1. Epidemiology and Global Health
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Mortality: A comprehensive look at the COVID-19 pandemic death toll

  1. Lone Simonsen  Is a corresponding author
  2. Cecile Viboud
  1. PandemiX Center, Institute of Science and Environment, Roskilde University, Denmark
  2. Fogarty International Center, National Institutes of Health, United States
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Cite this article as: eLife 2021;10:e71974 doi: 10.7554/eLife.71974

Abstract

COVID-19 ‘excess mortality’ has been estimated for more than 100 countries and shows a dramatic death toll in many countries.

Main text

More than 18 months into the pandemic, the exact death toll of COVID-19 remains elusive. There are several ways to assess how many people have died in a pandemic, each with their advantages and disadvantages. Official national reports of COVID-19 deaths are useful, but their accuracy depends on the level of testing in that country and may underestimate the true death toll. Combining mortality rates with estimates of the fraction of people in a country who have been infected provides a better estimate, but requires serological studies of antibody prevalence that are not widely available. A tried-and-trusted approach to calculate the death toll is to estimate 'excess mortality' by comparing the total number of deaths during the pandemic period with a baseline level of deaths before the pandemic. This indirect statistical approach does not depend on testing strategy.

A recent study, based on data from 29 high-income countries during 2020, reported substantial excess mortality in some Eastern European countries and no excess mortality in New Zealand, Norway or Denmark (Islam et al., 2021). Now, in eLife, Ariel Karlinsky (Hebrew University) and Dmitry Kobak (University of Tübingen) report the results of an excess mortality study that extends to the summer of 2021 and more than 100 countries, and provides a first look at the substantial pandemic death toll in several middle-income countries (Karlinsky and Kobak, 2021). Excess mortality depends on infection rates, population demographics, COVID-19 interventions and vaccine coverage, and reflects the unique pandemic experience of different countries.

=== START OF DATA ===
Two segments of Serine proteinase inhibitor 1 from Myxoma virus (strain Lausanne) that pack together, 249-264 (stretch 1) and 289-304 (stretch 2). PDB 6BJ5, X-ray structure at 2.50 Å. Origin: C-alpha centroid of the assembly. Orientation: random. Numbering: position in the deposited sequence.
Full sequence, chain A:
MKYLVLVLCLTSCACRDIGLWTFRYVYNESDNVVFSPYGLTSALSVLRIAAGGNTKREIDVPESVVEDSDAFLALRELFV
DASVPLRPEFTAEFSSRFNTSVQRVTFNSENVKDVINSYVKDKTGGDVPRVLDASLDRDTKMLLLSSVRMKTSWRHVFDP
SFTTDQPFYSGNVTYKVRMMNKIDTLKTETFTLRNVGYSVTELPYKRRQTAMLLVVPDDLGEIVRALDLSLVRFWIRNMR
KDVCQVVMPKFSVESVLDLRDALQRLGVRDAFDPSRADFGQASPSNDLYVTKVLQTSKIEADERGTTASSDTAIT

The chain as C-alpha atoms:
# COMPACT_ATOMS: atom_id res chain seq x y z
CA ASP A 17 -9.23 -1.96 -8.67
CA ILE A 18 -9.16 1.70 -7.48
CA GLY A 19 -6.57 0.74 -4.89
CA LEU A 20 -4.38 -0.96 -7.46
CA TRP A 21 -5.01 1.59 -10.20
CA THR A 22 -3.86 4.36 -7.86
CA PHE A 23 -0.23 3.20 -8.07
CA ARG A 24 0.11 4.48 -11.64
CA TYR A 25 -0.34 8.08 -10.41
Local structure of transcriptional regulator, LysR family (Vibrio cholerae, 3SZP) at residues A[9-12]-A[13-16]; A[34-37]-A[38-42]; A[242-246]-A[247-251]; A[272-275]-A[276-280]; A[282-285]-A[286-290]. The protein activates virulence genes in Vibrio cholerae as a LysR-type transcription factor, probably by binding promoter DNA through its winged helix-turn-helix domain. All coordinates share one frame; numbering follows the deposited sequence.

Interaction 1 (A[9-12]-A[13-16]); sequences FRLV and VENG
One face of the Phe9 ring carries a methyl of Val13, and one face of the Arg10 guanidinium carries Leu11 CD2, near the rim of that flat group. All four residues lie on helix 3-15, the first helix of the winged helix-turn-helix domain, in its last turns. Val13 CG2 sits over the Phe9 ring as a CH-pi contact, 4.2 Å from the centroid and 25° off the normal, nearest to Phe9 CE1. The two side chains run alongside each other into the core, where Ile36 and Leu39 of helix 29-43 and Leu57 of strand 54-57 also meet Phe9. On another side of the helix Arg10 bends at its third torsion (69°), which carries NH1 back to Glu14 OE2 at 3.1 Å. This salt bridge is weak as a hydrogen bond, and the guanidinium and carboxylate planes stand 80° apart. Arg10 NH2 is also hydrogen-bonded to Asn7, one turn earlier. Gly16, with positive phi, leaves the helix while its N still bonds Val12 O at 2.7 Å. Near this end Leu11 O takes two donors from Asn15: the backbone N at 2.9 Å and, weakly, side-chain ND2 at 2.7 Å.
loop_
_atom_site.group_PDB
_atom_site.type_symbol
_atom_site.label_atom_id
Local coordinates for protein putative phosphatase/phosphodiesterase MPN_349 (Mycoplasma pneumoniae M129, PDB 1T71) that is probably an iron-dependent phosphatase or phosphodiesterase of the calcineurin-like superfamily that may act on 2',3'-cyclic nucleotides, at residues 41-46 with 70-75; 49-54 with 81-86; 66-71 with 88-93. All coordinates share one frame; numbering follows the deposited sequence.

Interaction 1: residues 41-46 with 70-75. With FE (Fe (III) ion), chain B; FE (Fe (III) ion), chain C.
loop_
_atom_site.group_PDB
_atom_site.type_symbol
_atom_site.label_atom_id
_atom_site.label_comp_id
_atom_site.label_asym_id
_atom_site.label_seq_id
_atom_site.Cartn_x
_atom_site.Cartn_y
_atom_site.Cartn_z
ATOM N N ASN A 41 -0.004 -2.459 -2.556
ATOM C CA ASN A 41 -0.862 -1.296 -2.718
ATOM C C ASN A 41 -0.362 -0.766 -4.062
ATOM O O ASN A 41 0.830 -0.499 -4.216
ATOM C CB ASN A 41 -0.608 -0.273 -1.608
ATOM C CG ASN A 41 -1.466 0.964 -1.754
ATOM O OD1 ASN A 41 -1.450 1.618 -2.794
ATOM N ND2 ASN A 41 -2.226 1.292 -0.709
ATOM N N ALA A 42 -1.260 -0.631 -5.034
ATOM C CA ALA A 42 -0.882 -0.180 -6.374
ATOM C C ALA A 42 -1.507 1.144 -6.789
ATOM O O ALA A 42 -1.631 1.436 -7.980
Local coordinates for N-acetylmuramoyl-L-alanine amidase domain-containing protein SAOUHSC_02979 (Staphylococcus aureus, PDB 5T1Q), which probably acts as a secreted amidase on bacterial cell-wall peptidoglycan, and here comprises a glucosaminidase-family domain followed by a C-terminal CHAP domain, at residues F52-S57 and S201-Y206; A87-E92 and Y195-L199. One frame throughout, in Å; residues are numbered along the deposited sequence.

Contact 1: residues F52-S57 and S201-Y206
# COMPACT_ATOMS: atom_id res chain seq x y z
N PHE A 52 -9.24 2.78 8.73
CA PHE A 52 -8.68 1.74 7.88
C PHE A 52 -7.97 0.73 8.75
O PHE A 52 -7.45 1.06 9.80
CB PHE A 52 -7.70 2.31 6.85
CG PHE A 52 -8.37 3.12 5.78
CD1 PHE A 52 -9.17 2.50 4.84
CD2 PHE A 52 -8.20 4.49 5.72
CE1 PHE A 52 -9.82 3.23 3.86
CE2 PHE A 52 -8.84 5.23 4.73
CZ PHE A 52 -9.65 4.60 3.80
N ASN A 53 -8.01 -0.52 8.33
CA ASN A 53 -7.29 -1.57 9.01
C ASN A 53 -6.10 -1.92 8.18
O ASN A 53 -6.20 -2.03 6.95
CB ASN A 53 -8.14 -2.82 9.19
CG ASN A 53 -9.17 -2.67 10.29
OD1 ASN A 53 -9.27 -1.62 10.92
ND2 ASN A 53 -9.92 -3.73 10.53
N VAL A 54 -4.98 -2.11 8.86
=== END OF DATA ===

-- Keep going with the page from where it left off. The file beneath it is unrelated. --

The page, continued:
Karlinsky and Kobak compiled a unique database of weekly, monthly or quarterly deaths in 103 countries, including five years of pre-pandemic baselines for most of these. In some of the worst-affected countries, mortality in 2020 and the first half of 2021 exceeded the baseline level by between 50% and 150% (e.g., Peru and Mexico), and in absolute terms, more than 0.4% of the population died of COVID-19 in some countries (e.g., Peru and Bulgaria). For Peru, the most severely affected country, the effects of a poor healthcare system may have been exacerbated by strict lockdowns that fostered severe economic restraints and mass migration (Taylor, 2021). Meanwhile, countries like Japan, Finland, the Philippines, and South Korea had negative excess mortality, reflecting excellent pandemic control, which resulted in a modest COVID-19 death toll and a near absence of influenza deaths during the pandemic. For such countries, the official COVID-19 death count is more accurate than excess mortality estimates. The impact of COVID-19 was intermediate in South Africa and Russia, with mortality about 30% higher than the baseline and a death rate of about 0.3%.

Excess mortality reflects the sum of positive and negative changes from baseline years, meaning that some of the changes observed may not be directly related to the COVID-19 pandemic itself, but due instead to interventions. For example, social distancing measures decrease circulation and mortality due to influenza and other non-SARS-CoV-2 pathogens, but other factors – such as overwhelmed healthcare systems, violence and drug overdoses – increase mortality. However, Karlinsky and Kobak convincingly argue that most excess deaths reflect the direct consequences of COVID-19 (see also the study on excess death in Russia: Kobak, 2021).

Karlinsky and Kobak refrain from calculating the global mortality burden of COVID-19. Such an estimate would be heavily biased due to the lack of data for populous countries like China and India, and because many low-income countries in Asia and Africa cannot participate due to a lack of timely national vital statistics. Such gaps in the data can impact a global mortality estimate greatly: for example, one recent study computed a likely toll of about 4 million COVID-19 deaths in India, which is about 10 times higher than official death counts (Anand et al., 2021). Karlinsky and Kobak estimate that for the 103 countries they collected data for, the true number of COVID-19 deaths is on average 1.4 fold greater (range between 1 to 100-fold) than reported.